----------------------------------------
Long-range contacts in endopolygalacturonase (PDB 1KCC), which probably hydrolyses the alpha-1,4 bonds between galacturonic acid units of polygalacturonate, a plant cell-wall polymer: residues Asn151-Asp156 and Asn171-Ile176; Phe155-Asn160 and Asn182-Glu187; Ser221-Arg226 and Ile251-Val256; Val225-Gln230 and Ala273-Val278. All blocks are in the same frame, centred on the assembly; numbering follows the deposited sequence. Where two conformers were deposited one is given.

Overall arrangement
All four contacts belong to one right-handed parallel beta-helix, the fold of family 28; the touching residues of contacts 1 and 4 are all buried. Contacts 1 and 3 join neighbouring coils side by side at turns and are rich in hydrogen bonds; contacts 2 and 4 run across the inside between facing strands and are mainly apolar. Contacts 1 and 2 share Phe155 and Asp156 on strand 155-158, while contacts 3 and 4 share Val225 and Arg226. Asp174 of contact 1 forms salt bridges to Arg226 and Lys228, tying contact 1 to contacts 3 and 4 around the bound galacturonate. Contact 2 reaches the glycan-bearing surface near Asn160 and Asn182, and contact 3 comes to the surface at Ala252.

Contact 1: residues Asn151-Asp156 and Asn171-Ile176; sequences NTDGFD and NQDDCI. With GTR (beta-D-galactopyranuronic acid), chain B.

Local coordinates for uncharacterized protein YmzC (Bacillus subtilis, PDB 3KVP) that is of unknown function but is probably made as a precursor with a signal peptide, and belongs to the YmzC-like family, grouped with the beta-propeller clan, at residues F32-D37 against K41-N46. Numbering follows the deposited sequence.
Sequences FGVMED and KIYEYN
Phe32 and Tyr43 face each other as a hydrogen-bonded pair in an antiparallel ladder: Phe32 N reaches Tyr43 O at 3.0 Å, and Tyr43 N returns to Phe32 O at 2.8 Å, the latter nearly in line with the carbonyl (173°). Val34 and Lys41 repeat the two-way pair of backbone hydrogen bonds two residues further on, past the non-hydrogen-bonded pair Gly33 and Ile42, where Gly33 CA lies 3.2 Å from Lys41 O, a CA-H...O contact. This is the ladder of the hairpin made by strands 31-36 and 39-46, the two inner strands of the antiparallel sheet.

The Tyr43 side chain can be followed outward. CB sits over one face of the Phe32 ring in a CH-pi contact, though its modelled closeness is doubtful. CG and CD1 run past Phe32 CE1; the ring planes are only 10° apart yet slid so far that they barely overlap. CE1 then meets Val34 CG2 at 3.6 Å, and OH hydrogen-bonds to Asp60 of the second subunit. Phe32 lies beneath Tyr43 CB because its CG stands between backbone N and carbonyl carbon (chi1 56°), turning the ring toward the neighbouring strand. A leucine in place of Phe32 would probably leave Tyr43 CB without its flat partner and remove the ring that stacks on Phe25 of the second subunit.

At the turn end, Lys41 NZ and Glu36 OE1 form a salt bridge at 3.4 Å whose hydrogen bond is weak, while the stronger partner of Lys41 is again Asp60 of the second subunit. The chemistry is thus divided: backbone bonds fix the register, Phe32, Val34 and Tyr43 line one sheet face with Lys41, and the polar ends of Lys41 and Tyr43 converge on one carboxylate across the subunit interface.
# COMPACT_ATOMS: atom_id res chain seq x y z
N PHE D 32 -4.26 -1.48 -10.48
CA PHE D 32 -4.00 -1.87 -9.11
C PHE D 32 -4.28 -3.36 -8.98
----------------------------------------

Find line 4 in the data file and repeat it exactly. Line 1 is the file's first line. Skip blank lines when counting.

Contact 1: residues Asn151-Asp156 and Asn171-Ile176; sequences NTDGFD and NQDDCI. With GTR (beta-D-galactopyranuronic acid), chain B.